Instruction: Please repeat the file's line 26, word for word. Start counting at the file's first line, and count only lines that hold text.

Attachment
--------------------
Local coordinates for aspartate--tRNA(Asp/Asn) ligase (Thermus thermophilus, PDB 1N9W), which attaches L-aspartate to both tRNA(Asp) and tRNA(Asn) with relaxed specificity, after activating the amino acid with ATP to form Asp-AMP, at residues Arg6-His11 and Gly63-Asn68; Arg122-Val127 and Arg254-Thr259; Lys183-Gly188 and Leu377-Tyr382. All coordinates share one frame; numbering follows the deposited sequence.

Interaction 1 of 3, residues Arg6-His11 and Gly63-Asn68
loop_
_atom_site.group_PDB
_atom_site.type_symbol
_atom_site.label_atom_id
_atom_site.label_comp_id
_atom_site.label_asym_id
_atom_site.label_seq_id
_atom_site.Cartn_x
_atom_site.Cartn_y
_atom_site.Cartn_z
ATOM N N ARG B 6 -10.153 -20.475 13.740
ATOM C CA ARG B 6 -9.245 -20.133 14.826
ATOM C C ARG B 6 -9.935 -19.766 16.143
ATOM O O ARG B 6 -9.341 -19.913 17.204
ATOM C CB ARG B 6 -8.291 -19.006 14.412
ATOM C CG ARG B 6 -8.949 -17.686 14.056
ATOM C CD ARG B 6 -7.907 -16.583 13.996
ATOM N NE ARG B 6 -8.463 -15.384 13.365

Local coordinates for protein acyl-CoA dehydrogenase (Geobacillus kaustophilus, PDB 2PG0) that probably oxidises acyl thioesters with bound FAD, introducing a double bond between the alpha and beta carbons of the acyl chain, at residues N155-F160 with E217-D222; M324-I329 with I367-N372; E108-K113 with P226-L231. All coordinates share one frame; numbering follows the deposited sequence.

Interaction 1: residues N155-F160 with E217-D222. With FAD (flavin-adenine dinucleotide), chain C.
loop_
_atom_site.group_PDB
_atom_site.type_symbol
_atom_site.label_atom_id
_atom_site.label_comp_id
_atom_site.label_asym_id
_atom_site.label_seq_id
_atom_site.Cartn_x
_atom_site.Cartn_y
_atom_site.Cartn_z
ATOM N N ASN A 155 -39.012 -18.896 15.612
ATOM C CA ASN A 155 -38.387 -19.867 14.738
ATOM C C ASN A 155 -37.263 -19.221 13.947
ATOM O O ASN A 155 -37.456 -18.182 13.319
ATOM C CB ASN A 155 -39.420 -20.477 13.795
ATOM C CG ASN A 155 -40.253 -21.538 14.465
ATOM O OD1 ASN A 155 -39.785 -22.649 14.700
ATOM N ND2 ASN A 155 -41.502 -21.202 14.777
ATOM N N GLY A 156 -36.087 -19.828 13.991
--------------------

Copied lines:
_atom_site.label_atom_id